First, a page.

Smoking cannabis linked to increased risk of heart attack, stroke

Smoking cannabis linked to increased risk of heart attack, stroke

A recent study published in the Journal of the American Heart Association sheds light on the potential cardiovascular risks associated with cannabis consumption, particularly through smoking. The study, unveiled on Wednesday, revealed alarming statistics, indicating a heightened risk of heart attack or stroke among regular cannabis users.

Conducted over a span of four years, from 2016 to 2020, the study drew upon data from nearly 435,000 American adults. It unveiled a concerning trend: daily cannabis users, predominantly smokers, faced a 25 percent increased likelihood of experiencing a heart attack and a striking 42 percent heightened risk of suffering a stroke compared to non-users.

Even occasional cannabis consumption was not without its risks, as the study found. Weekly users exhibited a 3 percent higher probability of a heart attack and a 5 percent elevated chance of a stroke. These findings underscored the pervasiveness of cardiovascular concerns associated with cannabis use, regardless of frequency.

Lead study author Abra Jeffers, Ph.D., a data analyst at Massachusetts General Hospital in Boston, highlighted the release of toxins during cannabis combustion, akin to those present in tobacco smoke. Notably, the study noted that the elevated cardiovascular risks persisted even among individuals who had never smoked tobacco cigarettes or used electronic cigarettes, emphasizing the unique dangers posed by cannabis.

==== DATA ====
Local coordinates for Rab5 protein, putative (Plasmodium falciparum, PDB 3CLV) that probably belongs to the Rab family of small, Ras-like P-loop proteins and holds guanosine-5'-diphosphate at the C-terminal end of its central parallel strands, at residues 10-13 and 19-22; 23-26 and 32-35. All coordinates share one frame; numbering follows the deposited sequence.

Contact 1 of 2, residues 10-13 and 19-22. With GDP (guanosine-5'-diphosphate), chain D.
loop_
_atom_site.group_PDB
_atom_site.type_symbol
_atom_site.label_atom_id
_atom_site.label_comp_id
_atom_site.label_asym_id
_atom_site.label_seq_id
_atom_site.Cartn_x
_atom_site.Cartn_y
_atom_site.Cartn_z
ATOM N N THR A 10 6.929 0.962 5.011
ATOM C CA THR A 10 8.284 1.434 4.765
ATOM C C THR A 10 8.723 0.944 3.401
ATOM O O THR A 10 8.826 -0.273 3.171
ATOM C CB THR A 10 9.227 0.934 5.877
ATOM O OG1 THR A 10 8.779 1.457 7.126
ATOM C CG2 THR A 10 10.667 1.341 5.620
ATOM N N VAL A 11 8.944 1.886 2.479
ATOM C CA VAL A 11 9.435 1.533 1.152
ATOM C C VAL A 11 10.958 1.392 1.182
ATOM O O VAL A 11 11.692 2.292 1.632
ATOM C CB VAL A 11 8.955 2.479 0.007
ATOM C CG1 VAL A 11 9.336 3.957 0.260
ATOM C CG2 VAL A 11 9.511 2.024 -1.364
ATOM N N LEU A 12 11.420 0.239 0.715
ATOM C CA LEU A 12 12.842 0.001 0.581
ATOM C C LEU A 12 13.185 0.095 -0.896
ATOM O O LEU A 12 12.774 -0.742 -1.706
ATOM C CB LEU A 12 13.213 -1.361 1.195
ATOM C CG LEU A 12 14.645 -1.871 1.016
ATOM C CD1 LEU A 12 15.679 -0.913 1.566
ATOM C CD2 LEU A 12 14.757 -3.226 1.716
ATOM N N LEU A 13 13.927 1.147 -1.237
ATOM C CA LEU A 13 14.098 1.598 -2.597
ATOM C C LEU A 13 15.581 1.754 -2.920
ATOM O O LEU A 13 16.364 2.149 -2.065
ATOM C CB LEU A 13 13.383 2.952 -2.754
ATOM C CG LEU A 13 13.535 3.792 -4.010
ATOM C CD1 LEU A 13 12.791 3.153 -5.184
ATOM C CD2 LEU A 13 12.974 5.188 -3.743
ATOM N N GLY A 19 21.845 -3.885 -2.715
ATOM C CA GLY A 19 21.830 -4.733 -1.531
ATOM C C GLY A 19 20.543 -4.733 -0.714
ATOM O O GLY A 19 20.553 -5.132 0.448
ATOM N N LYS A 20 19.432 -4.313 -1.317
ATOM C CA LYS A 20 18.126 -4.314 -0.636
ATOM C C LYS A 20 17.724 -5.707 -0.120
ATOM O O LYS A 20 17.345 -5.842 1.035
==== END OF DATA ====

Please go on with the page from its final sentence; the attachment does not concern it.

While the precise mechanisms linking cannabis to heart disease remain elusive, researchers pointed to endocannabinoid receptors as potential culprits. These receptors, sensitive to THC, the principal psychoactive component in cannabis, may play a pivotal role in mediating the observed cardiovascular effects.

In light of these findings, researchers urged both patients and policymakers to recognize and address the associated risks of cannabis use, particularly in light of the diminishing perception of its dangers amid increasing legalization across numerous states. The study’s data, derived from the Behavioral Risk Factor Surveillance System—an annual phone survey conducted by the US Centers for Disease Control and Prevention (CDC)—underscores the importance of informed decision-making regarding cannabis consumption in safeguarding cardiovascular health.